The five remaining essays in the collection all display the third critical approach, which I have called ideological. One of these essays, "The Philosophical Limitations of Science Fiction," by Patrick G. Hogan, Jr., I group here out of courtesy to its title, rather than its argument. Indeed, after three readings I cannot decipher what the argument is; it seems an essay in search of a thesis. Hogan is interested in the contributions both philosophy and science fiction might offer for our speculations about the future of earth: that much is clear, and that is about all that is clear.

The other four essays in this group I call ideological because they pay careful attention to the structure of ideas, values, and attitudes in the texts which they study. These are the most original and most valuable articles in the book, I believe, because they reach beyond the level of subject-matter or topic, beyond the level of generic paradigms, to the deep structure of science fiction--epistemology, philosophy of history, world-view, cosmology. At this level we begin to see connections between science fiction and the myriad other ways we have tried, during the past hundred years, to make sense of our world and ourselves. Thomas Wymer, for example, argues persuasively in his essay, "Perception and Value in Science Fiction," that the development of the genre has recapitulated, on the level of epistemology, the shift from an Enlightenment to a Romantic world-view. An analogous shift from empiricism to relativism, or even subjectivism, has also taken place in twentieth-century physics, and in modernist literature generally. Thus Wymer enables us to gauge the broader cultural significance of certain fundamental trends in the ideology of science fiction.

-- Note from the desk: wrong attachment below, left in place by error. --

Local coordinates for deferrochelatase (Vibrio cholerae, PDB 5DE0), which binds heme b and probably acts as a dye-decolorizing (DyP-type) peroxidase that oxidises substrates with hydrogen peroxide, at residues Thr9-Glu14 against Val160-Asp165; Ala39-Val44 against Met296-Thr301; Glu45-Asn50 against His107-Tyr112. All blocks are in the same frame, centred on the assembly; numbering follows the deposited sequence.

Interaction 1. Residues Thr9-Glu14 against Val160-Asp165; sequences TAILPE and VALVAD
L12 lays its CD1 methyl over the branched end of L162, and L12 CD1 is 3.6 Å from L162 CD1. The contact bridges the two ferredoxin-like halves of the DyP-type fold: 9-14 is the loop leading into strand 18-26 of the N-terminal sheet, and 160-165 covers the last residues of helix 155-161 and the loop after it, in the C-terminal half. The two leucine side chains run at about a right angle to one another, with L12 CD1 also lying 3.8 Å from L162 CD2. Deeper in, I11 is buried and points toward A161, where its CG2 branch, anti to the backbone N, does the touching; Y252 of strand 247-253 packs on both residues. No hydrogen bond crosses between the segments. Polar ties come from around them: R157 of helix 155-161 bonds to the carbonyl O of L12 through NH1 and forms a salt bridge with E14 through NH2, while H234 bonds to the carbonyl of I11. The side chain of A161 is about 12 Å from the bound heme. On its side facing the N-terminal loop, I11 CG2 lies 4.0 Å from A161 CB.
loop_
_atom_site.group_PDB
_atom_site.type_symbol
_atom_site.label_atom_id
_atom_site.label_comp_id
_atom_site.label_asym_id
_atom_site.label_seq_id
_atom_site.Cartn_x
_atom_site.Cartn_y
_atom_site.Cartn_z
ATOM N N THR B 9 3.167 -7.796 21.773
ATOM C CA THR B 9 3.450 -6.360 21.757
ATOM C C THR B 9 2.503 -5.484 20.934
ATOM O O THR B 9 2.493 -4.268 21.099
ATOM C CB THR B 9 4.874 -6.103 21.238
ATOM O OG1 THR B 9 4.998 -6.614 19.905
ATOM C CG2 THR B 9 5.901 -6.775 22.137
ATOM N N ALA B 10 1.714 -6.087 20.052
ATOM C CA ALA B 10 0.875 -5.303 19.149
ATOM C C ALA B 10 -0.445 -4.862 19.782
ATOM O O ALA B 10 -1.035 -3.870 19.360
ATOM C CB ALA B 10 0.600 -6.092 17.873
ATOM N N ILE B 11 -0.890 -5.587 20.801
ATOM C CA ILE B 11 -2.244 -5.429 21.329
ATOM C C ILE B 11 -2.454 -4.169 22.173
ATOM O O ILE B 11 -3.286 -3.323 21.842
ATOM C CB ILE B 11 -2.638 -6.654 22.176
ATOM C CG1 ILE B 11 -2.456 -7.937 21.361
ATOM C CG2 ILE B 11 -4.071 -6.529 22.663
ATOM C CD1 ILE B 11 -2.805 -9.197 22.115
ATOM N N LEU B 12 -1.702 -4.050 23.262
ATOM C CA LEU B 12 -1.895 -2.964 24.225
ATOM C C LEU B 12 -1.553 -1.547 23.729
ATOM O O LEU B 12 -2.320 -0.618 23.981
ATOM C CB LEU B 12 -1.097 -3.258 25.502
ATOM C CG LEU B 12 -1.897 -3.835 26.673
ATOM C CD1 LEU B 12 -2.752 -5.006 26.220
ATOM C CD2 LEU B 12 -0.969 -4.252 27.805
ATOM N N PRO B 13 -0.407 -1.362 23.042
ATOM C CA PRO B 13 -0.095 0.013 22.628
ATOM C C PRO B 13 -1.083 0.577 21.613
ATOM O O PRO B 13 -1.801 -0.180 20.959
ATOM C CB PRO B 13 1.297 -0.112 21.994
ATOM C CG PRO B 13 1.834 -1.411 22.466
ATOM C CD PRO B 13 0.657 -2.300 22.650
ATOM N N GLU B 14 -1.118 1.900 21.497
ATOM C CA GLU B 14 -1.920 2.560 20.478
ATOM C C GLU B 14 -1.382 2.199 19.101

In his essay on "Science Fiction as Fictive History," Robert Canary also reflects on epistemological questions, arguing that the narrative strategies which science fiction writers employ rely upon more or less conscious views of history. The three views of history that he finds most prominent in the genre are linear, cyclical, and what he calls "linear nonextrapolative." The first of these is implicit in most science fiction which has been termed extrapolative; the second is the most common view of history in treatments of the far future or galactic empires; the third posits a radical disjunction between our present world and some alternate reality. John Brunner's Stand on Zanzibar, Asimov's Foundation trilogy, and Delany's Einstein Intersection serve Canary as illustrations of the three historical perspectives.